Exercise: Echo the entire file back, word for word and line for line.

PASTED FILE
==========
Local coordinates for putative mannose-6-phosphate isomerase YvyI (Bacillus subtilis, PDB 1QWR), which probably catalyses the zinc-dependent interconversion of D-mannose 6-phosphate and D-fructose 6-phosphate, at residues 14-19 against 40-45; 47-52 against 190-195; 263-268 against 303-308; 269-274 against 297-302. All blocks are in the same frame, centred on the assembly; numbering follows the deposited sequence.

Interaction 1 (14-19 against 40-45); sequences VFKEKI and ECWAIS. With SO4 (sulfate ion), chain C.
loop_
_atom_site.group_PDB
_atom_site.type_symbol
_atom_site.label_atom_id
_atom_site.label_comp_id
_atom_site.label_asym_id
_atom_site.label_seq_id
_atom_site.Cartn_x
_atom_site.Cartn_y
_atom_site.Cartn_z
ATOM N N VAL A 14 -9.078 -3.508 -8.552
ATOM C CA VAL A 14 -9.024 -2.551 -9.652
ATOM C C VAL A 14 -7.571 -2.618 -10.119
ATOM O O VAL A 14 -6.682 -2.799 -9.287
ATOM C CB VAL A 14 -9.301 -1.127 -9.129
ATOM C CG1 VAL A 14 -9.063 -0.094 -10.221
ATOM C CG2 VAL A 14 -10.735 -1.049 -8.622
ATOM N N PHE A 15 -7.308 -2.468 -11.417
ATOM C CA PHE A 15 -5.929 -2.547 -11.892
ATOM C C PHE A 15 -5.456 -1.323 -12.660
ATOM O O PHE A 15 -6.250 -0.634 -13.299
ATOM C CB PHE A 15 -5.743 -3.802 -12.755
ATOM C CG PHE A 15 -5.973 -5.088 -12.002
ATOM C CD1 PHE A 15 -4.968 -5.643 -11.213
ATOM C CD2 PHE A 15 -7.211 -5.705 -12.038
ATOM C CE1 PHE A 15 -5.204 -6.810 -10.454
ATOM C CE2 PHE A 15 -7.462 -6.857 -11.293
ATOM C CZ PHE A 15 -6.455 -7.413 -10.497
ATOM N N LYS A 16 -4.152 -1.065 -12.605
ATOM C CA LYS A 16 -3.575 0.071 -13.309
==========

Local coordinates for putative mannose-6-phosphate isomerase YvyI (Bacillus subtilis, PDB 1QWR), which probably catalyses the zinc-dependent interconversion of D-mannose 6-phosphate and D-fructose 6-phosphate, at residues 14-19 against 40-45; 47-52 against 190-195; 263-268 against 303-308; 269-274 against 297-302. All blocks are in the same frame, centred on the assembly; numbering follows the deposited sequence.

Interaction 1 (14-19 against 40-45); sequences VFKEKI and ECWAIS. With SO4 (sulfate ion), chain C.
loop_
_atom_site.group_PDB
_atom_site.type_symbol
_atom_site.label_atom_id
_atom_site.label_comp_id
_atom_site.label_asym_id
_atom_site.label_seq_id
_atom_site.Cartn_x
_atom_site.Cartn_y
_atom_site.Cartn_z
ATOM N N VAL A 14 -9.078 -3.508 -8.552
ATOM C CA VAL A 14 -9.024 -2.551 -9.652
ATOM C C VAL A 14 -7.571 -2.618 -10.119
ATOM O O VAL A 14 -6.682 -2.799 -9.287
ATOM C CB VAL A 14 -9.301 -1.127 -9.129
ATOM C CG1 VAL A 14 -9.063 -0.094 -10.221
ATOM C CG2 VAL A 14 -10.735 -1.049 -8.622
ATOM N N PHE A 15 -7.308 -2.468 -11.417
ATOM C CA PHE A 15 -5.929 -2.547 -11.892
ATOM C C PHE A 15 -5.456 -1.323 -12.660
ATOM O O PHE A 15 -6.250 -0.634 -13.299
ATOM C CB PHE A 15 -5.743 -3.802 -12.755
ATOM C CG PHE A 15 -5.973 -5.088 -12.002
ATOM C CD1 PHE A 15 -4.968 -5.643 -11.213
ATOM C CD2 PHE A 15 -7.211 -5.705 -12.038
ATOM C CE1 PHE A 15 -5.204 -6.810 -10.454
ATOM C CE2 PHE A 15 -7.462 -6.857 -11.293
ATOM C CZ PHE A 15 -6.455 -7.413 -10.497
ATOM N N LYS A 16 -4.152 -1.065 -12.605
ATOM C CA LYS A 16 -3.575 0.071 -13.309